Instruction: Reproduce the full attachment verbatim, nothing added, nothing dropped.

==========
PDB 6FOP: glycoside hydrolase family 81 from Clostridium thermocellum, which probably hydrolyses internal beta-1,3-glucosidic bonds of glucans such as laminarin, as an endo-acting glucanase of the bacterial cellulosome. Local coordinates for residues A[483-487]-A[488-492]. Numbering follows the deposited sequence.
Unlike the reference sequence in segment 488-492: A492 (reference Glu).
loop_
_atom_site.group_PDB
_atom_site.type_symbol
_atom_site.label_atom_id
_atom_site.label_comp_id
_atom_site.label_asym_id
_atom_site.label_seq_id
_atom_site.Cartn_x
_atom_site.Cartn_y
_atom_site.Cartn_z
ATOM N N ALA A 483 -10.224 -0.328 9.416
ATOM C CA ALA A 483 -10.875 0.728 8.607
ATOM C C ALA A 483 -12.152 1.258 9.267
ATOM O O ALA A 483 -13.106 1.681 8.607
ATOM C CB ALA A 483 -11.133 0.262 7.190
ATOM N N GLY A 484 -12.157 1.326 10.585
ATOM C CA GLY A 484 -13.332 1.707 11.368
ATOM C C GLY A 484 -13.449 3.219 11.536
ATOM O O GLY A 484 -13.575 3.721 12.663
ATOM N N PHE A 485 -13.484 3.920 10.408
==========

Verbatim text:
PDB 6FOP: glycoside hydrolase family 81 from Clostridium thermocellum, which probably hydrolyses internal beta-1,3-glucosidic bonds of glucans such as laminarin, as an endo-acting glucanase of the bacterial cellulosome. Local coordinates for residues A[483-487]-A[488-492]. Numbering follows the deposited sequence.
Unlike the reference sequence in segment 488-492: A492 (reference Glu).
loop_
_atom_site.group_PDB
_atom_site.type_symbol
_atom_site.label_atom_id
_atom_site.label_comp_id
_atom_site.label_asym_id
_atom_site.label_seq_id
_atom_site.Cartn_x
_atom_site.Cartn_y
_atom_site.Cartn_z
ATOM N N ALA A 483 -10.224 -0.328 9.416
ATOM C CA ALA A 483 -10.875 0.728 8.607
ATOM C C ALA A 483 -12.152 1.258 9.267
ATOM O O ALA A 483 -13.106 1.681 8.607
ATOM C CB ALA A 483 -11.133 0.262 7.190
ATOM N N GLY A 484 -12.157 1.326 10.585
ATOM C CA GLY A 484 -13.332 1.707 11.368
ATOM C C GLY A 484 -13.449 3.219 11.536
ATOM O O GLY A 484 -13.575 3.721 12.663
ATOM N N PHE A 485 -13.484 3.920 10.408